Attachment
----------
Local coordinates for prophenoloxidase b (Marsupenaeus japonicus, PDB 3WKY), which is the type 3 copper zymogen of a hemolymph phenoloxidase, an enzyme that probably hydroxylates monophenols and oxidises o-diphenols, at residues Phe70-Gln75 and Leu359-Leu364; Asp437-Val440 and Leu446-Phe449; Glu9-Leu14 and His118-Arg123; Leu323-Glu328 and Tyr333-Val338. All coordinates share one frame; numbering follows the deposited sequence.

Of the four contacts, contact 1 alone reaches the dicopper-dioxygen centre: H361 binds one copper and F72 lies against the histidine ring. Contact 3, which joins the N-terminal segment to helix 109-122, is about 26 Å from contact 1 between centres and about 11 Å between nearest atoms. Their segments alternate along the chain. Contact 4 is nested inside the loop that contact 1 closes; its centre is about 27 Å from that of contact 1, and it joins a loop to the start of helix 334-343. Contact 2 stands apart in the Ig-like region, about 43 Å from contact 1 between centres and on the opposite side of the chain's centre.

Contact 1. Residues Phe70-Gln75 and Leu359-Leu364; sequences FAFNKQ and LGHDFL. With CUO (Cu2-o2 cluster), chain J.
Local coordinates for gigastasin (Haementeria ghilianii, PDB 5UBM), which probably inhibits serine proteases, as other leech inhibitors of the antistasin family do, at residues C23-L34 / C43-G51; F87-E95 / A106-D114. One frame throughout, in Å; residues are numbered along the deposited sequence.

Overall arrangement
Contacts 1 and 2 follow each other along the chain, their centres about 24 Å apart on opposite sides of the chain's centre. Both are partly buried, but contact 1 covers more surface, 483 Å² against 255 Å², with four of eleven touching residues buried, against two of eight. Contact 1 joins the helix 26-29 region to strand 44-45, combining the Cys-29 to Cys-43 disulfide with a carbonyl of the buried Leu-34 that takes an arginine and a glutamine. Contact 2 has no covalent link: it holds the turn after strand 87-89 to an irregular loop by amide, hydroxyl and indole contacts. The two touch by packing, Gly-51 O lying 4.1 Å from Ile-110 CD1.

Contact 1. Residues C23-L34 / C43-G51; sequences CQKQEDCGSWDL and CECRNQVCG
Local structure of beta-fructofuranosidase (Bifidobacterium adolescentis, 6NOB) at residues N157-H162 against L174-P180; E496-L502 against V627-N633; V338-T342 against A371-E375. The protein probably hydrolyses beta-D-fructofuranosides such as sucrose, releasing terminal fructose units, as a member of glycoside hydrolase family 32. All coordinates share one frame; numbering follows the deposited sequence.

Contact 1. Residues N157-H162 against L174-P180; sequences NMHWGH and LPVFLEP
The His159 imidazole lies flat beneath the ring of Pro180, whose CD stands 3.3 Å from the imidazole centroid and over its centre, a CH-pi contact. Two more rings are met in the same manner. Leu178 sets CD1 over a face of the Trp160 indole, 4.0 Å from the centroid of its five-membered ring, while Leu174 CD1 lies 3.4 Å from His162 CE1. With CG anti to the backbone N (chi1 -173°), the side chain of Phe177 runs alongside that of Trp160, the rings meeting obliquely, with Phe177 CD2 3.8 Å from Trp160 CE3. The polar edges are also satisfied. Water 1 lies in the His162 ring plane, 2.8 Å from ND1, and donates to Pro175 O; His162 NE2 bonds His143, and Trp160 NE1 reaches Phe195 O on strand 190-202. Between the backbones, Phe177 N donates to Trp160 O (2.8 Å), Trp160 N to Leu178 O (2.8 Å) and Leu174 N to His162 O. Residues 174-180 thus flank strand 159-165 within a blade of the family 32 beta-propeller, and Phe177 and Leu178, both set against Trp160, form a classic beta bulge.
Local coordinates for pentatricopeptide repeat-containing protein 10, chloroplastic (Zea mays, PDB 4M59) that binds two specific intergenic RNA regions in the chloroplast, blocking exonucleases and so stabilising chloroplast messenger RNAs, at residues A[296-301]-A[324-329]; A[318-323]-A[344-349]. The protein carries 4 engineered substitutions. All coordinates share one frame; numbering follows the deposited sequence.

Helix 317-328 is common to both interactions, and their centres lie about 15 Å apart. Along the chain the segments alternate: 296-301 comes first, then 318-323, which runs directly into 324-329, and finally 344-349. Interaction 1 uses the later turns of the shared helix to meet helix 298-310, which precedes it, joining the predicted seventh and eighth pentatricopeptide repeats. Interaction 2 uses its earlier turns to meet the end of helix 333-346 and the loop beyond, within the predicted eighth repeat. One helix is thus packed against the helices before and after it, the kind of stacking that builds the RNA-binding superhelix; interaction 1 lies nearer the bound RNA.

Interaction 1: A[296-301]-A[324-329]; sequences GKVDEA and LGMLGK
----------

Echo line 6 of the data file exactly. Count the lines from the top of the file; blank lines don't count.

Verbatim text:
Contacts 1 and 2 follow each other along the chain, their centres about 24 Å apart on opposite sides of the chain's centre. Both are partly buried, but contact 1 covers more surface, 483 Å² against 255 Å², with four of eleven touching residues buried, against two of eight. Contact 1 joins the helix 26-29 region to strand 44-45, combining the Cys-29 to Cys-43 disulfide with a carbonyl of the buried Leu-34 that takes an arginine and a glutamine. Contact 2 has no covalent link: it holds the turn after strand 87-89 to an irregular loop by amide, hydroxyl and indole contacts. The two touch by packing, Gly-51 O lying 4.1 Å from Ile-110 CD1.